Category Archives: NCTE


I had a terrific time at NCTE. It was the third of four trips for me this November. First was DC for the Children’s Africana Book Awards followed by FILIJ in Mexico. The final one starts tonight when I head to Rome, Italy for Thanksgiving. (Unlike the others, this is for pure personal pleasure.) But back to NCTE. I arrived Friday evening in time to take a quick jaunt around the exhibits before heading off to a dinner. The National Harbor Gaylord Resort had the requisite light show, but it didn’t seem quite as over-the-top as those at the Opryland Hotel where I spent several unforgettable NCTEs (unforgettable not in a good way, mind you). Well..except for its nightclub, the Pose Ultra Lounge and Nightclub where I felt I’d wandered into something from the 60s, maybe a James Bond movie? There were a few people at the glittery bar, a few more moving about singularly alone on the dance floor, and some absolutely blasting music. I’m afraid I didn’t last long.

I was up bright on Saturday starting for the ALAN breakfast where I was thrilled with Andrew Smith‘s speech. This was followed by a signing of Africa is My Home at the Candlewick booth. I always assume no one will come so it was wonderful when quite a few did show up. I then wandered the exhibits some more meeting many friends as I did so. Lunch was with a Dalton colleague and then the afternoon involved more networking until my session with Susannah Richards and Peter Sis. A small, but enthusiastic audience made it a very agreeable experience. After another lovely dinner with various publisher and book creator friends, I was abed at a reasonable hour and home by midday Sunday. A pleasant, if brief NCTE for me this time around.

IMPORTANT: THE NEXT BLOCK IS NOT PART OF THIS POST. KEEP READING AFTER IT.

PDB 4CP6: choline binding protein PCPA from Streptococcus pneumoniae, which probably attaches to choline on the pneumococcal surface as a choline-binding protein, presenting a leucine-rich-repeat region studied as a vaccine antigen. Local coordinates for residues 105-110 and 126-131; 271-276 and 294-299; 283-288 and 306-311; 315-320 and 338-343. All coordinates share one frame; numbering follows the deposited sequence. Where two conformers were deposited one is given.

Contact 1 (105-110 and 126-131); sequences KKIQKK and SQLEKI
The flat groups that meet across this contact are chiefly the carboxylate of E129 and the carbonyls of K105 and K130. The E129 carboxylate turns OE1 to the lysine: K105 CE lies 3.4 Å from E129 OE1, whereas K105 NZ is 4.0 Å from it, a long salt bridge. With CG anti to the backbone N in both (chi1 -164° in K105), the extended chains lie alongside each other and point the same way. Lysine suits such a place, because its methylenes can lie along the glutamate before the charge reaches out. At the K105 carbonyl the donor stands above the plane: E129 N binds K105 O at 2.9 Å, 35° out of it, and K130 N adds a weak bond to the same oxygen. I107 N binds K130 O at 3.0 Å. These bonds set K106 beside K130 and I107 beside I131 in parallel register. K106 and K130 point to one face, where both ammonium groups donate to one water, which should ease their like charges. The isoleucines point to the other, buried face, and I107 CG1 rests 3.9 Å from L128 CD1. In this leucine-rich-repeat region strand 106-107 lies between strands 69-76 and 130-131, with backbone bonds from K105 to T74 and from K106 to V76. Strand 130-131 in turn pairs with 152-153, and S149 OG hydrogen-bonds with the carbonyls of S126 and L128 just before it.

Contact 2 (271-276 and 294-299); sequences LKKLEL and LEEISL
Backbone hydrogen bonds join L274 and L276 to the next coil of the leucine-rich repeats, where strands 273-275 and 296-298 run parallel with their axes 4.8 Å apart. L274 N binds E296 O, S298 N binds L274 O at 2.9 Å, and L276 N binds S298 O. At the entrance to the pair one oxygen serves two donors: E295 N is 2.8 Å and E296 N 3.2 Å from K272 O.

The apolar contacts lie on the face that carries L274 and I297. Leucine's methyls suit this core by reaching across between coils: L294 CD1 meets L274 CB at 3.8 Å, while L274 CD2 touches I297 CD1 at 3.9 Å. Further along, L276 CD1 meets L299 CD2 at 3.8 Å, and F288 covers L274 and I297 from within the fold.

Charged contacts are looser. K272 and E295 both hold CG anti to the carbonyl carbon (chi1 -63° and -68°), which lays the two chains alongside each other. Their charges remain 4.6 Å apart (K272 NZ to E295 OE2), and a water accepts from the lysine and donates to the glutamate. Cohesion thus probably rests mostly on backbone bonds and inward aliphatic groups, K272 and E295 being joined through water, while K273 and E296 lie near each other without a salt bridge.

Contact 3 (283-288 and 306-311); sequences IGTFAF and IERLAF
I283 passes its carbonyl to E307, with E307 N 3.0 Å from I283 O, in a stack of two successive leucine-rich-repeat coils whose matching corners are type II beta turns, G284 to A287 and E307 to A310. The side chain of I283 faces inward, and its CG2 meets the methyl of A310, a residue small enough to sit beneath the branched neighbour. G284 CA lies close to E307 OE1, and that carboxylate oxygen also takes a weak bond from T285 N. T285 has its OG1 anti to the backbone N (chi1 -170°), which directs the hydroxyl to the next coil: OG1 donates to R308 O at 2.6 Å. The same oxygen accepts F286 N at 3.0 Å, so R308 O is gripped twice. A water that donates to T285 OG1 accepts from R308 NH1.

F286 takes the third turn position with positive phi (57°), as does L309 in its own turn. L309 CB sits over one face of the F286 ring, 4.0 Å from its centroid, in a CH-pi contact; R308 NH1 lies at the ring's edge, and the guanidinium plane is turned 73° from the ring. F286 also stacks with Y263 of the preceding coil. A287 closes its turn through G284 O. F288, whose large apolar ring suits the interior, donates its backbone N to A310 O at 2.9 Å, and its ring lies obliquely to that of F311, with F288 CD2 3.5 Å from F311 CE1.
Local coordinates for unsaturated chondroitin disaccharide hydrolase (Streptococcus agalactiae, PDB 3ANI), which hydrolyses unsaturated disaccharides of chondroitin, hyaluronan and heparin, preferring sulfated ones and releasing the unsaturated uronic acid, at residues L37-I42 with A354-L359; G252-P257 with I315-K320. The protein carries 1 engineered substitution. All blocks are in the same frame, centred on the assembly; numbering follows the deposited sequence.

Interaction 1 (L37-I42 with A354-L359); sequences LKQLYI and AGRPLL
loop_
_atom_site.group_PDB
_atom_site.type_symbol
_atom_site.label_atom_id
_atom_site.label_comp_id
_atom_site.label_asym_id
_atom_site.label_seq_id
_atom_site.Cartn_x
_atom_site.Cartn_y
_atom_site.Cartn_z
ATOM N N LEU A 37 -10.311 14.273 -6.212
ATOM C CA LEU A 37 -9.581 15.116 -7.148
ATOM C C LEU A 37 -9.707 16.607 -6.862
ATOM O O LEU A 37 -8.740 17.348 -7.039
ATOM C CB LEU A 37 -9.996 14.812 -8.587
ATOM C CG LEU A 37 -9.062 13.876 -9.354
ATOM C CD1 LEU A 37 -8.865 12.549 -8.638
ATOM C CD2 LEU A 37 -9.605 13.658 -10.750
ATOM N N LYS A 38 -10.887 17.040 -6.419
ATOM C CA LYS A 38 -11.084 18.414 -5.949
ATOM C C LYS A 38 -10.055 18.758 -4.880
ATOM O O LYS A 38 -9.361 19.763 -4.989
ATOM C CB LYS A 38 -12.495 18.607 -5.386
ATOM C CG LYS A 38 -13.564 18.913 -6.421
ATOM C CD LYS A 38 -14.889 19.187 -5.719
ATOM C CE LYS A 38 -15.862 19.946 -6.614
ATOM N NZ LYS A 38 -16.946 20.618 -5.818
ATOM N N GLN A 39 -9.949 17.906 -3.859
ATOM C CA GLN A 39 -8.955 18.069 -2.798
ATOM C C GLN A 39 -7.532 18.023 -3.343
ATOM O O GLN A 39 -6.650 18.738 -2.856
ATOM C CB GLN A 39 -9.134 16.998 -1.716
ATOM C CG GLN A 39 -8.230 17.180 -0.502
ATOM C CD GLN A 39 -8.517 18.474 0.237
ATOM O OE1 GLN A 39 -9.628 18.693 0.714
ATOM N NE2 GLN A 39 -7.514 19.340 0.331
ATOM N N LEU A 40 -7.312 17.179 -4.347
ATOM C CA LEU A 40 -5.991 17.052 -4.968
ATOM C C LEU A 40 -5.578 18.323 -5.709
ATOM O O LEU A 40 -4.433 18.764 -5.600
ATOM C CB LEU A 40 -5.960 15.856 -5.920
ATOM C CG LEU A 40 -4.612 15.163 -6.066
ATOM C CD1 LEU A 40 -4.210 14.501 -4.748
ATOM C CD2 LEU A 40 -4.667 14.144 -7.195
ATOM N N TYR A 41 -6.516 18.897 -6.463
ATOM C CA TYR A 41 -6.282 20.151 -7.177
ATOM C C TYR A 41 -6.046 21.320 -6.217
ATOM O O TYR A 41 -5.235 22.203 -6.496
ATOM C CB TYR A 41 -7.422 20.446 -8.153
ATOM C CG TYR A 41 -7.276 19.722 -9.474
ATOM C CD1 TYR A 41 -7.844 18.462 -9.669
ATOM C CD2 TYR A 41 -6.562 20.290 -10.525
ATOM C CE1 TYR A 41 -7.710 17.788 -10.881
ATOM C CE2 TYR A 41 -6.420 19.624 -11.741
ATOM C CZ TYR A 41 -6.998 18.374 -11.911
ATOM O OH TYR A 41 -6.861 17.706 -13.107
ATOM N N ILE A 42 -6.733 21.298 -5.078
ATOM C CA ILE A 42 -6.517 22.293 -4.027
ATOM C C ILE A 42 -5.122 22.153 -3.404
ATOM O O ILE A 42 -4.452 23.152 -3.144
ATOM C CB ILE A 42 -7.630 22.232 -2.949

Signing my book for last year’s Caldecott winner, Brian Floca.


With my fellow presenters Peter Sis and Susannah Richards.


Looking at art for Laurel Snyder’s forthcoming book with John Schumacher.


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I’m off to NCTE later today and will be presenting tomorrow with Peter Sis and Susannah Richards on “CROSSING THE LINE: STORYTELLING THAT INTEGRATES FACTS AND ARTIFACTS”  at 4:15 at the Gaylord National Resort, National Harbor 13.  There will be pictures, information, chatter, and fun — I’m sure. Still not so sure? Here’s the official annotation:

Grappling with texts is a healthy and productive way to satisfy many of the Common Core standards for reading and writing. Authors find stories in history and use their storytelling to develop context for history. In this engaging and conversational session, Peter Sis, Susannah Richards, and Monica Edinger will share different approaches to telling historical stories visually and textually.

Even if you don’t make the session (and, don’t worry, I’m not expecting you to), I hope to run into many of you over the next couple of days.